Quick Thoughts on the Superbowl
February 4, 2013
I watched it (people at my church invited me to their Superbowl party). I thought it was an exciting game, and I don’t even watch football! The Baltimore Ravens ran up a seemingly insurmountable lead in the first half; the San Francisco 49ers made an impressive effort and almost caught up in the second half, but ultimately were unsuccessful.
A “blackout” (emergency lights were on the whole time) in the stadium after halftime delayed the game for a surprising 34 minutes. It’s not clear that the government had anything to do with it, but it recalled the things Mark Steyn says about blackouts and storms. (Is America “seizing up”?)
I thought it was interesting that Audi’s ad was about “bravery”, given that Audi’s Superbowl ad three years ago tried to glorify being a compliant wimp. (Is Audi still doing damage control?) Courage used to be considered one of the four cardinal virtues, but in our age seems to have all but disappeared from the public consciousness; so I’m happy to see this ad making some kind of gesture in favor of courage, however goofy and attenuated.
A Jeep ad features surprisingly explicit references to church and prayer as a normal part of life. (This American Family Insurance ad may be doing a similar thing, around the 16-second mark, but I’m less sure about it.) Sure, it’s in service of selling a car, but given that there are going to be ads (they’re part of the culture), I’d rather have a culture in which such things are intelligible and said than one in which they’re not.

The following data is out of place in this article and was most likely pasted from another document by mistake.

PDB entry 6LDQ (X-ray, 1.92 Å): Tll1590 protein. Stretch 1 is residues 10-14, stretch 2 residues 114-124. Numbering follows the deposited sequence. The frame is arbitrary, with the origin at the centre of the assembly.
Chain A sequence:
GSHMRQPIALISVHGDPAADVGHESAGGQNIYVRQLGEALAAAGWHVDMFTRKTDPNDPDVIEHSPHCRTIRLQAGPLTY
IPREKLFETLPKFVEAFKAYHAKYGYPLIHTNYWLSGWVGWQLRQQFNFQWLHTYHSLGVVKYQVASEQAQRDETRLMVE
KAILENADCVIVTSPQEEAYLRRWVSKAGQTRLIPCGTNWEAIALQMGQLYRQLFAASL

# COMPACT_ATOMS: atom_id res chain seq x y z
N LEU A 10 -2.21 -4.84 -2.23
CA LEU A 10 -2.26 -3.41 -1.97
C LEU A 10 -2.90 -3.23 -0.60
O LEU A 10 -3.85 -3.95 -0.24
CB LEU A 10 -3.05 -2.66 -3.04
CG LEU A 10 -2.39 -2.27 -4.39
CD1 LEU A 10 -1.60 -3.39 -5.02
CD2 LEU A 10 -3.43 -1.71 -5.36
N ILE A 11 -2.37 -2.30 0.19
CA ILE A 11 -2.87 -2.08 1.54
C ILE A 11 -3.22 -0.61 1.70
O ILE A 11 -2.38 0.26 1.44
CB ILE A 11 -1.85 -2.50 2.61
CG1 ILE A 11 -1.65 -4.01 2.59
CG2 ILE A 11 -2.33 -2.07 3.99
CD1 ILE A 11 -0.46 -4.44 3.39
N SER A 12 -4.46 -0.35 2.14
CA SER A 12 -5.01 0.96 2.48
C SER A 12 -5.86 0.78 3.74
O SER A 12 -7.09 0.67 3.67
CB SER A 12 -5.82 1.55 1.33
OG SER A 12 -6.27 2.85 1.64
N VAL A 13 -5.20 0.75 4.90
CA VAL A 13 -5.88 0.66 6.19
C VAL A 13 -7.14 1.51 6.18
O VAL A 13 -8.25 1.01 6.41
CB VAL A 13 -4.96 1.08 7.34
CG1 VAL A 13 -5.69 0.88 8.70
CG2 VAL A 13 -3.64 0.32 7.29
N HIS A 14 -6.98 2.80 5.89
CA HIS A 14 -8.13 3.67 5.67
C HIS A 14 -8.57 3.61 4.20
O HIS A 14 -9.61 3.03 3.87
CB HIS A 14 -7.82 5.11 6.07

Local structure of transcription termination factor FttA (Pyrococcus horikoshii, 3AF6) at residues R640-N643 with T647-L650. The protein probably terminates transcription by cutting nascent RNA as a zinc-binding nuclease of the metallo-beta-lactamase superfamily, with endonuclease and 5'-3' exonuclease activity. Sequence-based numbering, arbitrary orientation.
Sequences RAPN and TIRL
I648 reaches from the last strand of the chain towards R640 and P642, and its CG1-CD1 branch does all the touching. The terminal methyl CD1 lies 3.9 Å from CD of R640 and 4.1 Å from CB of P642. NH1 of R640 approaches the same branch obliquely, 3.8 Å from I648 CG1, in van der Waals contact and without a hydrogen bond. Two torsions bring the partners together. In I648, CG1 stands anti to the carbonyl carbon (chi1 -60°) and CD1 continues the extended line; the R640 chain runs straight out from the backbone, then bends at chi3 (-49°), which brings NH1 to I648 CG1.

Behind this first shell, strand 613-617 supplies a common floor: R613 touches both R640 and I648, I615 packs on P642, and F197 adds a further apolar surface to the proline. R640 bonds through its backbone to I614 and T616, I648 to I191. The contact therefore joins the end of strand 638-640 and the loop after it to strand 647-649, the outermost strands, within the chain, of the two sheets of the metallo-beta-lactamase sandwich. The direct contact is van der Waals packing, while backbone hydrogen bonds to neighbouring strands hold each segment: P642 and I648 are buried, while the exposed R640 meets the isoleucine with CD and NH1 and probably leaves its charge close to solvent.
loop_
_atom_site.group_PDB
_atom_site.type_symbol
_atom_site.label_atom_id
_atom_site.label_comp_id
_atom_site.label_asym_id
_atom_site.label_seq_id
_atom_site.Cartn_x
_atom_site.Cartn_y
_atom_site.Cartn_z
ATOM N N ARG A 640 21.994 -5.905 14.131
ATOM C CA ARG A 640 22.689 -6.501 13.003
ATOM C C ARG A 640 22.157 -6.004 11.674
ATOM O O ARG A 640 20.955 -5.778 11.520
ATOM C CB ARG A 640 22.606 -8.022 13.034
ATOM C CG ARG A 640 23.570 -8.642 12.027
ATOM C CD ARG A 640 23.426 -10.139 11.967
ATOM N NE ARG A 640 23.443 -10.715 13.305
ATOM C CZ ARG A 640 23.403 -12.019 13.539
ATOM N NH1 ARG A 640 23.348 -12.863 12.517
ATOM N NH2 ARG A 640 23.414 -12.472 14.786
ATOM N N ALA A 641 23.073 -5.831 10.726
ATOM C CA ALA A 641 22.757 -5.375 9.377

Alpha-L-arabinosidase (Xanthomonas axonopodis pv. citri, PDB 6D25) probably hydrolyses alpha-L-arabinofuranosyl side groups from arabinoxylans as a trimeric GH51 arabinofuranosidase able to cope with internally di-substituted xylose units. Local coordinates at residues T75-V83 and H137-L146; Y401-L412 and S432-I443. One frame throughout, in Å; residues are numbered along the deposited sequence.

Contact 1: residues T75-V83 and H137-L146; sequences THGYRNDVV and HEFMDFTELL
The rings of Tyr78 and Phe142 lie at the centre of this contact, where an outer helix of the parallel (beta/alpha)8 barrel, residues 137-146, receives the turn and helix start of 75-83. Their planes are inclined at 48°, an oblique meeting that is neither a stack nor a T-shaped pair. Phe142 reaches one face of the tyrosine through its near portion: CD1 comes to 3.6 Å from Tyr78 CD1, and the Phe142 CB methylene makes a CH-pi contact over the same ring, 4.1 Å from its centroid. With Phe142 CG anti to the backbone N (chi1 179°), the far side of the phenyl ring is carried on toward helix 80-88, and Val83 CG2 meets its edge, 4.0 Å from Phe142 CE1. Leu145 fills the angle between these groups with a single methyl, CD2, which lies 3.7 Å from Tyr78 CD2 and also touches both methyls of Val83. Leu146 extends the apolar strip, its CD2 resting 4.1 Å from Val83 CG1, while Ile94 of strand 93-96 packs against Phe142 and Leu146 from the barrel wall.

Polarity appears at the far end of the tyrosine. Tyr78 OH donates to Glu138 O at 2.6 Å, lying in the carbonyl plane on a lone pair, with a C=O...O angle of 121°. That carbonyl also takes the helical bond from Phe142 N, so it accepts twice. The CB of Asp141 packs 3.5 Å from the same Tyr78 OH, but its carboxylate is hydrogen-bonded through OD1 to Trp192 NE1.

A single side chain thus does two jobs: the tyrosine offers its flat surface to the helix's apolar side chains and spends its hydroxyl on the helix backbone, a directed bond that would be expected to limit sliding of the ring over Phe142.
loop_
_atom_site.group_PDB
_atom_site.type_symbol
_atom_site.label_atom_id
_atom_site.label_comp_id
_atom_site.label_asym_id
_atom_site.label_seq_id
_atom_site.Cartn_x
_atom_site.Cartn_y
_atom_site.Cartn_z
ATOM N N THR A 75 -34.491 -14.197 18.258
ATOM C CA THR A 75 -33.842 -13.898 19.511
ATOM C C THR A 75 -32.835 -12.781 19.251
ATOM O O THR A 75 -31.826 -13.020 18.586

- Update (February 5th, 2013): Mary Rose Somarriba at Acculturated adds a brief discussion of the faith of the players.
(Should I note that the Superbowl also featured a few ads more and less joking about whether to make a deal with the devil?)
She more or less said in an interview that her husband, Jay-Z, is the only man that she has ever slept with. In that same interview, she describes herself as a feminist, and says that relationships with strong women helped keep her from falling into “unhealthy relationships,” a polite way of saying lots of hooking up and sex.
She is of the rare celebrity breed that a) still gets married, and b) actually waits to have babies until married.
Even outside of the Hollywood bubble that is still a pretty big accomplishment these days, when the number of babies born out of wedlock has soared in recent years. It’s sort of sad to say Beyoncé can be a role model for today’s women, but, in a sense, it is true.
(Links and emphasis in original.)
I’m not sure I buy Mrs. McGuire’s implication that Beyoncé’s moves are “not a sexual dance”, but then, I wouldn’t know; I didn’t watch the halftime show.